In 2008, Vancouver Magazine, which has journalism and service-driven pieces and chronicles and reflects Vancouver’s emergence as a dynamic international city, ran an interview with Lorinda Strang, co-founder and executive director of the Orchard Recovery Center.
BY JONATHAN GRAHAM PUBLISHED JUN 2, 2008
The rehab expert on alcoholic families, addicted marathoners, and the devastation of crystal meth.
What led you to start the Orchard Recovery Center, one of the province’s handful of private facilities? I’ve been in recovery from alcohol for 18 years (in 2008) myself. I didn’t drink every day. But I would say, “I’m going to have one glass of wine,” which would lead to another, and then I’d end up blacked out. Since my recovery, I’ve seen that family members and other people often had to travel to the United States for addiction treatment.
How did your recovery begin? My stepdad died as a result of his alcohol addiction, and then I lost my 25-year-old brother, also because of addiction. Even then, it didn’t hit me. It was my little sister who got me into recovery. It was difficult; my first thought was “I’ll never have any fun anymore.” But you become who you really are. Your self-confidence grows; your self-esteem grows. Now I don’t even think about having a drink.
You live on Bowen Island with your three children. Are they allowed to drink? My 21-year-old son (in 2008) says the main rule in our house is that you don’t drink and you don’t use drugs. He made it all the way to graduation without drinking. Addiction runs in families, so I tell my kids they’re playing Russian roulette. But all you can do is set a good example, care about them, and always be ready to help. It isn’t easy.
Do drug addicts have to hit bottom for treatment? People will say, “I don’t have a problem; I’m highly successful; I run my own business; I work out all the time.” We just had a lady in here who runs marathons. So, no, the elevator doesn’t have to hit the basement. You can get off whenever you want.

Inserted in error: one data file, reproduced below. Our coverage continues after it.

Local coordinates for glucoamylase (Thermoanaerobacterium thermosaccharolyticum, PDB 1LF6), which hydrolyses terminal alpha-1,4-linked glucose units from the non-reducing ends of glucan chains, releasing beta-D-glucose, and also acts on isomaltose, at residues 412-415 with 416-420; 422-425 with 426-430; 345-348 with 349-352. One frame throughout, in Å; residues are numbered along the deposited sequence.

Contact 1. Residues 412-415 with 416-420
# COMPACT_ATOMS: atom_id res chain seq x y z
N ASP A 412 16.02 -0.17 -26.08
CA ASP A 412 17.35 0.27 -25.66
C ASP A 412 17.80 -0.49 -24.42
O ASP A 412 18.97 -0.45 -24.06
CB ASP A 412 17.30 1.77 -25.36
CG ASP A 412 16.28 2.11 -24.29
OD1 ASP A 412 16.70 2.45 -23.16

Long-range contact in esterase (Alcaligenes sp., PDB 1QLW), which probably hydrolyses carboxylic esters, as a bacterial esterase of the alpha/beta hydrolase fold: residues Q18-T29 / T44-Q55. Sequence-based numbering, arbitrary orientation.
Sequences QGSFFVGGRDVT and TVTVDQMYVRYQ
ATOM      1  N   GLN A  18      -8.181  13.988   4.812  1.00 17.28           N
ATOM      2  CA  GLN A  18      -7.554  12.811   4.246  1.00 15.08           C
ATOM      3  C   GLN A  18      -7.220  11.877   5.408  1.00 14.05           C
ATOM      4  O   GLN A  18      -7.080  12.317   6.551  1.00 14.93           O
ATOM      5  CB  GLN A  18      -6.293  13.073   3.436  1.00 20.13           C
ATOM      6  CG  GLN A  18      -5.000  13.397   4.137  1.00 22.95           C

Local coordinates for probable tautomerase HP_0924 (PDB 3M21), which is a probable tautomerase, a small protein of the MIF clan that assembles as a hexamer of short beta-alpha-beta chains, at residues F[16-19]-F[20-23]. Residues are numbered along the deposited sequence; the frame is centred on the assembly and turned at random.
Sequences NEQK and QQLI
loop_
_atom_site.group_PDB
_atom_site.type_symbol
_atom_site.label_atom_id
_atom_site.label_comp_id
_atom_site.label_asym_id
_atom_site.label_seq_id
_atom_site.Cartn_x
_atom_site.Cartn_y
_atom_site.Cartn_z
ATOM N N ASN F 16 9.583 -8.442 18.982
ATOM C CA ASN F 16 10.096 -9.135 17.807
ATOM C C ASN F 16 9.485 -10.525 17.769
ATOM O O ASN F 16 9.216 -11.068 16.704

How long to kick a habit? They say it takes six weeks to change the habit. Ninety days is optimum. Those who stay longer are typically in their 20s or 30s, or someone who’s relapsed a couple of times.
A 28-day program costs $12,700 (in 2008) and a full 90 days is more than $22,000 (in 2008). Are you accused of helping the rich while ignoring the poor? Addiction doesn’t discriminate. If you’re choosing a hotel, you wouldn’t choose one in the Downtown Eastside. A lot of our clients simply won’t go to the Cordova Detox or the Vancouver Detox. They’re used to a certain level of comfort, and we’re not here to punish them. But we’re also not a spa.
Is the DTES, with its obvious drug trade, a temptation for people in recovery? We have clients who, two years after cleaning up, still get sweaty palms when they drive over the Lions Gate Bridge from West Van; they have to tell themselves not to go there.
Which drug addiction is hardest to treat? Crystal meth is the most immediately destructive; we’ve definitely seen more of that in the last few years. But crack cocaine has the highest chance of relapse. How does a meth addict recover? They crash for a couple days. For a long time there’s a tenuous grip on reality; they have psychosis, delusions. You see fear in their eyes. One guy we had, we couldn’t make sense of what he was saying when he came here, but six months later he left and he’s been clean for 18 months. It’s a miracle how your mind and body can heal.
What sort of clientele do you have? Our youngest client is 19; our oldest is 82. We’ve had people from Panama, England, Africa. We’ve had stockbrokers, lawyers, accountants, a Starbucks barista, housewives, teachers, bartenders, an airline pilot…
What, besides addiction, do they have in common? They’re not used to anyone telling them no.